Scotland would need to establish a financial policy position, deciding what happens prior to independence and what happens the day after. The first step would be to set up a central bank and a debt management office that mirror existing fiscal rules and regulations in the UK so as to avoid legal divergence and a potential meltdown.
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Assuming the Scottish central bank would be the regulator of Scottish financial institutions, this would very quickly lead to significant balance sheet issues. “Most of the Scottish financial institutions that are off scale have already said that they will technically redomicile to London for the purposes of regulation for their overall business,” adds Wilson, who adds that this would not lead to job losses for Scotland.
“If you’re a banking group the size the former RBS group was or even NatWest now, the bulk of your assets (loans) and activities are outside Scotland and are best regulated where they are focused, in this case London. The Scottish central bank would focus on the domestic Scottish activities of banks in Scotland.”
It is hard to see how losing your biggest financial players would be good for a new country’s financial system, but in reality the prospects of a financially independent Scotland – comprising just over 5 million people – would be nowhere near that of the superpower that is London, and nor would it need to be.
Like the UK has in the years following Brexit, an independent Scotland would be able to build on the systems and regulations already in place. “There’s a recognition that there would need to be a central bank and a financial regulator, the assumption is that they would build upon what is already there in terms of expertise,” says Stephen Phillips, partner at CMS in Edinburgh. “For instance, the Financial Conduct Authority (FCA) actually has quite a big establishment in Edinburgh. In the early days, it would be very much the case of Scotland trying to mirror what the UK was doing and not trying to deviate too far away from that.
“That will spill out if there is much more divergence between the UK and the EU because of Brexit. It would be an issue for an independent Scotland because there would be more of a pull towards Europe,” he adds. “There would certainly be an attempt by Scotland to try to keep and keep as close as possible to the UK regulatory methods but at the same time it would probably to try to leverage off the fact that it would be seeking to join the EU, or at least have a closer relationship with Europe.”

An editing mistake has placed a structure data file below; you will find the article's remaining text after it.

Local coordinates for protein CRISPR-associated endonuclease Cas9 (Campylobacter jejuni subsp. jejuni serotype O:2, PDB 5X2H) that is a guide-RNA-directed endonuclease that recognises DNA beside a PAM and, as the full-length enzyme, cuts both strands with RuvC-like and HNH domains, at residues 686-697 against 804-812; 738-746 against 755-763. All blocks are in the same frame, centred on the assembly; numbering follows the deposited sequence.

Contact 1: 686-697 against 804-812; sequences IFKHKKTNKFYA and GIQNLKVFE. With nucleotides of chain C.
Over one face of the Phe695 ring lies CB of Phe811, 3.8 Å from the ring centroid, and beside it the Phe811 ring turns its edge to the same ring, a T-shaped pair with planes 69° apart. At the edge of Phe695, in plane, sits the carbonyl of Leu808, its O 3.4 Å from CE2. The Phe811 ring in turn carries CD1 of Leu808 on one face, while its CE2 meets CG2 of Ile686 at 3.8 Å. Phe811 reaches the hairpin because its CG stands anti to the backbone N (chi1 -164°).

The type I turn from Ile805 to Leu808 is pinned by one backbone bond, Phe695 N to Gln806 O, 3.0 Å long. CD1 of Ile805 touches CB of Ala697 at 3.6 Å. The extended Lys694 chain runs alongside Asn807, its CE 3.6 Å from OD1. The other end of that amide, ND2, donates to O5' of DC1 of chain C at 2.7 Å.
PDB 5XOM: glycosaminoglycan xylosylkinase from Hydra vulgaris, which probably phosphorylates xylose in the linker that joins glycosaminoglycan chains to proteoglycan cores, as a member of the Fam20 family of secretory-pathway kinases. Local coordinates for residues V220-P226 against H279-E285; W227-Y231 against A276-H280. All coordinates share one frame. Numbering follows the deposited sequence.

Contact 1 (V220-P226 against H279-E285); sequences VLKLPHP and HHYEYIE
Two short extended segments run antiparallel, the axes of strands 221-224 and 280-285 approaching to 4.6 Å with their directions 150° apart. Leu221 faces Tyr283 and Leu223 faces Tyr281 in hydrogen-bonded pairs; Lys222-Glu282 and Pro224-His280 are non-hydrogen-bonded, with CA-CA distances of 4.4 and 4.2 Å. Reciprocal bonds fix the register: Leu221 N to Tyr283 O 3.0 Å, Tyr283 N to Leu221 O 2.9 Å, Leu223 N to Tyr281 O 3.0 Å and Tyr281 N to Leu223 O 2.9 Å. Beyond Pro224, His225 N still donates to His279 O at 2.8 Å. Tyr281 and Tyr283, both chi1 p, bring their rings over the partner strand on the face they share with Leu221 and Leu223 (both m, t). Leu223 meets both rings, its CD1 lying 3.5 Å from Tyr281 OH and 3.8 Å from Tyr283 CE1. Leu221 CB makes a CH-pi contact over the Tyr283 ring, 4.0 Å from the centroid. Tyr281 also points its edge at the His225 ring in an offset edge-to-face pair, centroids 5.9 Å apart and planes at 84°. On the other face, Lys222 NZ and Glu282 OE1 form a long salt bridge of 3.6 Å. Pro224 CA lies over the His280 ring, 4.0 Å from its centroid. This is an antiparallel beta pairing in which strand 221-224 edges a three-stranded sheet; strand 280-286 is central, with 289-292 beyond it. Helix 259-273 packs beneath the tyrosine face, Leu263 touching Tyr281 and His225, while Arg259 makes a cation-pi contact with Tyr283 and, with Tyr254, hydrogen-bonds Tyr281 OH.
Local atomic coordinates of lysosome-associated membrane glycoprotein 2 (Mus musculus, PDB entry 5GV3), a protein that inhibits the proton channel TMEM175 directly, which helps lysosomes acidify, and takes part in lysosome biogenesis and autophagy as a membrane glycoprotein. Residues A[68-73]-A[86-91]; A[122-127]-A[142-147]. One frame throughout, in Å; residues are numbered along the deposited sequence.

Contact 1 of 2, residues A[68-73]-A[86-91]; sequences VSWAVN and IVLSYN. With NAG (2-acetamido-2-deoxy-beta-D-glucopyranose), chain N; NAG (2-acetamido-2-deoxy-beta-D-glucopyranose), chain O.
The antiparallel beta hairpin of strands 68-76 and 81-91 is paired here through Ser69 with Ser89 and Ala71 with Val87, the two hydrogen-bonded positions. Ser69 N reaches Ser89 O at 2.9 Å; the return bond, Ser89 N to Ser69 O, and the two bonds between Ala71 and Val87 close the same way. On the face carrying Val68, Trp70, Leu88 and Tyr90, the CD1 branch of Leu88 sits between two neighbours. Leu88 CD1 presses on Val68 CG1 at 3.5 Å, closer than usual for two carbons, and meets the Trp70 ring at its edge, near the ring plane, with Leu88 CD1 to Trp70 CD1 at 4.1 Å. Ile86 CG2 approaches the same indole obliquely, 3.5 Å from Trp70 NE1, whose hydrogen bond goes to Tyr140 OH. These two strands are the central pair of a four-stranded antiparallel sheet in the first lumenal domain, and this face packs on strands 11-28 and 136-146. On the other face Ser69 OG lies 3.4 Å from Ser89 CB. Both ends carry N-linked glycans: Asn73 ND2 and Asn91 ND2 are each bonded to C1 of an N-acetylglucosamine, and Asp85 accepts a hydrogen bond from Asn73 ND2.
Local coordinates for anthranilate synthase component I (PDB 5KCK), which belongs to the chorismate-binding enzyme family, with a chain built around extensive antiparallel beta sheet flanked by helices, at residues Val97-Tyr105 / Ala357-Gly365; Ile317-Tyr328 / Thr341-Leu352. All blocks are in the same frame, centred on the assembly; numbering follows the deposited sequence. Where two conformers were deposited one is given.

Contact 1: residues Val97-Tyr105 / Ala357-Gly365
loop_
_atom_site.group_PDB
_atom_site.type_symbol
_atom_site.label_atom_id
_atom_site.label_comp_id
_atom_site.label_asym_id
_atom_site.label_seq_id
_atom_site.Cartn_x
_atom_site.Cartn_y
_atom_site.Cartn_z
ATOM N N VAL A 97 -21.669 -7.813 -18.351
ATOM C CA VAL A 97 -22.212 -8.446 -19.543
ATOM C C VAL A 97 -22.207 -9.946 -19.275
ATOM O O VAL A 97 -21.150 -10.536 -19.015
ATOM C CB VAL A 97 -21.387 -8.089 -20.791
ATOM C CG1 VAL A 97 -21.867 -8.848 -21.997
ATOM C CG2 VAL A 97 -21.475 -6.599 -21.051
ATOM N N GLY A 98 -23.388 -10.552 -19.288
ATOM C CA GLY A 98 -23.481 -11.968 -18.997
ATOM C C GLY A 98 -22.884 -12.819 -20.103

Scotland could look for market access, and perhaps even “act as a bridge between the two”, he adds.
Banks planning to serve the Scottish market would also have to establish subsidiaries within the country to serve the Scottish market, but given that Scottish banks deposit ratios are healthy in terms of safety – which impacts regulation – excessive regulatory change would be unlikely.
“You wouldn’t see change in regulatory standards at all, it would be in everyone’s interest to keep things the same and to sort of grandfather the UK position into Scotland, providing stability for the financial sector through the transition period,” adds Wilson.
In 2014, the financial situation in Scotland looked very different to how it does today. While it is important to note that RBS has already confirmed intentions to leave the country in the case of independence, following the bank’s merger with NatWest it already moved a large part of its operations south of the border.
“The argument in 2014 was that the small Scottish economy could not withstand the burden of this financial instability, because the balance sheet was 15 times larger than the GDP of Scotland,” says professor Emilios Avgouleas, chair of international banking law and finance at the University of Edinburgh’s Law School. “Without this, financial stability is much, much less of a problem now than it was in 2014.”
Despite London’s dominance in the banking sector, the city of Edinburgh has an established financial services sector. The asset management sector, for instance, has seen some relocation of financial services activity, with large institutions such as Abrdn and Scottish Widows currently based there.
Sarah Hall, professor of economic geography at the University of Nottingham, suggests that there would be significant benefits for the asset management industry, but it would not be an easy ask.
“If independence meant Scotland became a member state, then obviously financial institutions in Edinburgh would be able to passport again, rather than relying on equivalents, which would be hugely beneficial to Edinburgh’s asset management cluster,” she says. “The issue is in the process of joining the EU, the evidence suggests that that is a very long process.”
While the end point of having single market access would be valuable to the industry, there would be a significant period of uncertainty while that was worked out.
Regarding the UK banking system, Nicholas Macpherson, Baron Macpherson of Earl’s Court, and former permanent secretary to the Treasury from 2005 to 2016, does not think “Scotland gives a damn any more about banks because they are all in London anyway,” but agrees that there are issues around the Edinburgh asset management industry and what happens to Standard Life, Abrdn, Baillie Gifford, etc. Most of their assets are not in Scotland, despite being headquartered there, but there would be issues.